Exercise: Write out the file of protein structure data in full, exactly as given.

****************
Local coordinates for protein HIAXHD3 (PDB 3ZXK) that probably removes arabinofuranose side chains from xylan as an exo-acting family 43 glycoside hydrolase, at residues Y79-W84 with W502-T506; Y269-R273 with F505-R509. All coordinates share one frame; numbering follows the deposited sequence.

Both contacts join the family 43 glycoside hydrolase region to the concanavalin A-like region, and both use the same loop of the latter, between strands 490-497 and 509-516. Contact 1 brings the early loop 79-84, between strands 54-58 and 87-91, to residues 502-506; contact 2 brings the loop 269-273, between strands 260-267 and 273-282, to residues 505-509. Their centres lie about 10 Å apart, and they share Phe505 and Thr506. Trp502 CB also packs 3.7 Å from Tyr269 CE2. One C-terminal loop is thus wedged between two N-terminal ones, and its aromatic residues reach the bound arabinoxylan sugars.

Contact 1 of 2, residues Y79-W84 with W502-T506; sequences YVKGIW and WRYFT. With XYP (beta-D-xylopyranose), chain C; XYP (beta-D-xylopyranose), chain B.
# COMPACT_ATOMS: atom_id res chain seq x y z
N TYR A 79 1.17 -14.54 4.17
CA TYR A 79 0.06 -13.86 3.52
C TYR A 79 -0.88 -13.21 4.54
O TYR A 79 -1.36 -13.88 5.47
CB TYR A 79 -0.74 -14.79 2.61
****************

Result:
Local coordinates for protein HIAXHD3 (PDB 3ZXK) that probably removes arabinofuranose side chains from xylan as an exo-acting family 43 glycoside hydrolase, at residues Y79-W84 with W502-T506; Y269-R273 with F505-R509. All coordinates share one frame; numbering follows the deposited sequence.

Both contacts join the family 43 glycoside hydrolase region to the concanavalin A-like region, and both use the same loop of the latter, between strands 490-497 and 509-516. Contact 1 brings the early loop 79-84, between strands 54-58 and 87-91, to residues 502-506; contact 2 brings the loop 269-273, between strands 260-267 and 273-282, to residues 505-509. Their centres lie about 10 Å apart, and they share Phe505 and Thr506. Trp502 CB also packs 3.7 Å from Tyr269 CE2. One C-terminal loop is thus wedged between two N-terminal ones, and its aromatic residues reach the bound arabinoxylan sugars.

Contact 1 of 2, residues Y79-W84 with W502-T506; sequences YVKGIW and WRYFT. With XYP (beta-D-xylopyranose), chain C; XYP (beta-D-xylopyranose), chain B.
# COMPACT_ATOMS: atom_id res chain seq x y z
N TYR A 79 1.17 -14.54 4.17
CA TYR A 79 0.06 -13.86 3.52
C TYR A 79 -0.88 -13.21 4.54
O TYR A 79 -1.36 -13.88 5.47
CB TYR A 79 -0.74 -14.79 2.61